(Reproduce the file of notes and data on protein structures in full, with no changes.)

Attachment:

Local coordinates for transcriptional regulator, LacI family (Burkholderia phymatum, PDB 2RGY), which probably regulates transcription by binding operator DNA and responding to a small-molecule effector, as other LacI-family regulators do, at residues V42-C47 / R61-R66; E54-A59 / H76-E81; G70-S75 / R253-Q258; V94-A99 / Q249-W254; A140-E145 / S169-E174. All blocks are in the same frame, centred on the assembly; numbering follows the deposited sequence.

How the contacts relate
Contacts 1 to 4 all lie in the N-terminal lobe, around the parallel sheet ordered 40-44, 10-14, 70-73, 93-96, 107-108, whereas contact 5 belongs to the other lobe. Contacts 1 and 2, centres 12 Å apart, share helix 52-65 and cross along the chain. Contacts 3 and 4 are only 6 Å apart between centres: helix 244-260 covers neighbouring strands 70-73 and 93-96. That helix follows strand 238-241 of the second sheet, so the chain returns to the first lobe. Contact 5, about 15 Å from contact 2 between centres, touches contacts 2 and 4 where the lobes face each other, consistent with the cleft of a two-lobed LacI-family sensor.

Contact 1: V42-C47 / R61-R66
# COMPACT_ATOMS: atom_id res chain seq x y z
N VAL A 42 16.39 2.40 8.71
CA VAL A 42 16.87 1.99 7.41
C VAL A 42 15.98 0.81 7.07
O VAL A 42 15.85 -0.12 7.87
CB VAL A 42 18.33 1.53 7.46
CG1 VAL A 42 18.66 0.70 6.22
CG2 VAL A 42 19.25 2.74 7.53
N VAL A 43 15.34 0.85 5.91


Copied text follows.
Local coordinates for transcriptional regulator, LacI family (Burkholderia phymatum, PDB 2RGY), which probably regulates transcription by binding operator DNA and responding to a small-molecule effector, as other LacI-family regulators do, at residues V42-C47 / R61-R66; E54-A59 / H76-E81; G70-S75 / R253-Q258; V94-A99 / Q249-W254; A140-E145 / S169-E174. All blocks are in the same frame, centred on the assembly; numbering follows the deposited sequence.

How the contacts relate
Contacts 1 to 4 all lie in the N-terminal lobe, around the parallel sheet ordered 40-44, 10-14, 70-73, 93-96, 107-108, whereas contact 5 belongs to the other lobe. Contacts 1 and 2, centres 12 Å apart, share helix 52-65 and cross along the chain. Contacts 3 and 4 are only 6 Å apart between centres: helix 244-260 covers neighbouring strands 70-73 and 93-96. That helix follows strand 238-241 of the second sheet, so the chain returns to the first lobe. Contact 5, about 15 Å from contact 2 between centres, touches contacts 2 and 4 where the lobes face each other, consistent with the cleft of a two-lobed LacI-family sensor.

Contact 1: V42-C47 / R61-R66
# COMPACT_ATOMS: atom_id res chain seq x y z
N VAL A 42 16.39 2.40 8.71
CA VAL A 42 16.87 1.99 7.41
C VAL A 42 15.98 0.81 7.07
O VAL A 42 15.85 -0.12 7.87
CB VAL A 42 18.33 1.53 7.46
CG1 VAL A 42 18.66 0.70 6.22
CG2 VAL A 42 19.25 2.74 7.53
N VAL A 43 15.34 0.85 5.91